The Avengers have been the backbone of the Marvel Cinematic Universe since it’s inception, when the group was first mentioned during the now iconic post-credits sequence of 2008’s Iron Man. The group continued to be alluded to through the Iron Man sequel and the Hulk, Thor and Captain America films before coming to complete fruition in writer/director Joss Whedon’s 2012 opus, The Avengers. The film capped “Phase One” of the MCU and was a massive success, raking in over $1.5 billion and establishing the shared universe format that the MCU has used since.
Throughout the second phase of solo MCU films, fans salivated at the prospect of the teammates teaming up once again. They got their wish in 2015 with the release of Avengers: Age of Ultron. Though the film reunited Whedon and the main cast, it was a relative financial and critical disappointment. Less than a year later, Marvel released The Russo Brothers’ Captain America: Civil War. While a solo vehicle in name, the film features nearly all the major Avengers characters, plus Ant-Man, Black Panther and Spider-Man. The film has been critically well-reviewed and a financial winner in its first two weeks. Beyond that, in my opinion, it’s vastly more successful at telling an Avengers MCU story than the proper Avengers sequel did.
I first should clarify that I like Age of Ultron a great deal. I feel like the film tells a strong story, features a great antagonist in the form of the James Spader-voiced titular villain and successfully introduces Vision, Scarlet Witch and Quicksilver into the MCU. However, the film has one key fault: It succeeds as a sequel to the first Avengers film, but not as the 11th entry in the MCU. Outside of a few scattered lines, there’s very little reference to the events of Iron Man 3, Thor: The Dark World and Captain America: The Winter Soldier. A viewer could easily go into Age of Ultron having only seen the 2012 film and barely miss a beat. The film also fails to foreshadow future developments well, with only a few out of place (and if rumors are to be believed studio-mandated) sequences such as Thor’s “cave vision” giving hints to the MCU’s future. While this is in line with the more traditional Hollywood approach to sequels, it’s the antithesis “all-connected” universe audiences have come to expect from Marvel.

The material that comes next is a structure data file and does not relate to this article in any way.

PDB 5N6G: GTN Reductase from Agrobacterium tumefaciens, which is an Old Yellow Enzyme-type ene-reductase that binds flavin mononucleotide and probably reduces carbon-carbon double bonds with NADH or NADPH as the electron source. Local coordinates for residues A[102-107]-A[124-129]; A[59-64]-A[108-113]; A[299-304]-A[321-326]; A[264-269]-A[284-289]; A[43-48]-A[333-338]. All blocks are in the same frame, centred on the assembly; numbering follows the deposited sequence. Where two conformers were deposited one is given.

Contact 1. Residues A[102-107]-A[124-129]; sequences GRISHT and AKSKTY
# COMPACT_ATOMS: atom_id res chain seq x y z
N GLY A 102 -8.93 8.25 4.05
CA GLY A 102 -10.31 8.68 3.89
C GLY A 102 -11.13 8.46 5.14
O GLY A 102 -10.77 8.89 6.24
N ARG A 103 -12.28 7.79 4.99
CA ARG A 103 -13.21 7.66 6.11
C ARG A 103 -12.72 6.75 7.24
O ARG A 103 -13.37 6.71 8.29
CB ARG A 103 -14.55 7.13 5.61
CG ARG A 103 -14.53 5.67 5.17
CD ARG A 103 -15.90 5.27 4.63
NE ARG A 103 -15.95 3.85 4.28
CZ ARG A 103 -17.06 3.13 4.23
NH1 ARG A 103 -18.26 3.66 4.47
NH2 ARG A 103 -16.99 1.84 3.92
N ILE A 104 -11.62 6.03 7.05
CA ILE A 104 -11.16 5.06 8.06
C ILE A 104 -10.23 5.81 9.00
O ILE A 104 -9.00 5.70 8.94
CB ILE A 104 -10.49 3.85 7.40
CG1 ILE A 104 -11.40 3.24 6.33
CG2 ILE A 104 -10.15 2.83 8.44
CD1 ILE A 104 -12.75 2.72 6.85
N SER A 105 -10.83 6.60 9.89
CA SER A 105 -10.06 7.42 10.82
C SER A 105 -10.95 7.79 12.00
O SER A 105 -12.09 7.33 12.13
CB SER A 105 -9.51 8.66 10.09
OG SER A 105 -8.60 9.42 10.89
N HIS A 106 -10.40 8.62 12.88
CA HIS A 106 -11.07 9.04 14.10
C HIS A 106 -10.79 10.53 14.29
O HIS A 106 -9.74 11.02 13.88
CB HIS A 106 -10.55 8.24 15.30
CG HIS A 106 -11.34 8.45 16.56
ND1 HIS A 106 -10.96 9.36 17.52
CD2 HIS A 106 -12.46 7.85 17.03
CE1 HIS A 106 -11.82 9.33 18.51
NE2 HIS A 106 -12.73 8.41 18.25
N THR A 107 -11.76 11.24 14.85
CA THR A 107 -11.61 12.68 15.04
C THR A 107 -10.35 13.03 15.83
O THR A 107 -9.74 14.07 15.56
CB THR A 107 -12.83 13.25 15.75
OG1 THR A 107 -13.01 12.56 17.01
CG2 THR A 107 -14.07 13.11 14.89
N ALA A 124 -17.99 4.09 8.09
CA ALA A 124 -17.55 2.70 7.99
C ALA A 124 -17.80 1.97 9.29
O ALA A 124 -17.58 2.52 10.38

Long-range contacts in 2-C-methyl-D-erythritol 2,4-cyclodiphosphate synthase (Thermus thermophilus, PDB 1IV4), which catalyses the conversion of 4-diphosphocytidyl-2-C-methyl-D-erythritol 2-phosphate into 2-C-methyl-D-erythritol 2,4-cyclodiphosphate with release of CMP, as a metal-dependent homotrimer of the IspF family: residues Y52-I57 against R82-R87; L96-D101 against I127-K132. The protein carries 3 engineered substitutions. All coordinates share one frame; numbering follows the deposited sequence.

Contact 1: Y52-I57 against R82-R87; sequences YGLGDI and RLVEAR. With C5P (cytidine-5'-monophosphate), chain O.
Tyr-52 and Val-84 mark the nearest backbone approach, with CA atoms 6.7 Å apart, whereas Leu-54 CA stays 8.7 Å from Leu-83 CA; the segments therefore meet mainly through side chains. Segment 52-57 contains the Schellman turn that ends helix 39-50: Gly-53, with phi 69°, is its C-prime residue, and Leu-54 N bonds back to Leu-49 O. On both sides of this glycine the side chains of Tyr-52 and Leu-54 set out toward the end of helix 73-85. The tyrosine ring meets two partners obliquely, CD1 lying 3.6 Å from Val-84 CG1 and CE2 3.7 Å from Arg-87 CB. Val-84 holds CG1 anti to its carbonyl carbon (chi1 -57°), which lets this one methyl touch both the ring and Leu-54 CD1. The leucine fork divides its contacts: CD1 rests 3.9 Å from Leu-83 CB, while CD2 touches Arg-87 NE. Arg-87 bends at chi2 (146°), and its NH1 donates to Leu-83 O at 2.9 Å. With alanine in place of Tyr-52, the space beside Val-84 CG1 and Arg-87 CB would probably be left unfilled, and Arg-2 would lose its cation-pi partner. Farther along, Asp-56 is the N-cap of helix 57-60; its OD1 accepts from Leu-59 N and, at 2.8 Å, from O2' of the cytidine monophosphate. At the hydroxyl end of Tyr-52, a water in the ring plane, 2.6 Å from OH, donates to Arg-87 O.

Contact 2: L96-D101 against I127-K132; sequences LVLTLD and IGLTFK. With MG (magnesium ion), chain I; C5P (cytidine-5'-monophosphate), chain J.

On the other hand, Captain America: Civil War takes the total opposite approach. First and foremost, it is a stronger overall film than Age of Ultron. Beyond that, the film does a major better job of tying into the MCU. Its major conflict is the introduction of the Sokovia Accords, a document meant to put the Avengers under United Nations control, stems directly out of public anger over the destruction caused by the major battles depicted in previous MCU films including Avengers, Winter Soldier and Age of Ultron. As the film goes on, the back story of Bucky Barnes, the main plot of Winter Soldier, becomes a big part of the narrative. Even the film’s introduction of Ant-Man provides little exposition, assuming audiences have seen the 2015 film starring that character. While this strategy may not be friendly to casual viewers who haven’t seen every MCU film, it firmly and organically roots the story in the world of the pre-established universe.
While Avengers: Age of Ultron is a solid film and works as a traditional sequel to The Avengers, it mostly fails as an Avengers entry in the overall Marvel Cinematic Universe. However, Captain America: Civil War gets right nearly everything AOU got wrong, turning out a film that fits into and builds on everything we’ve seen before.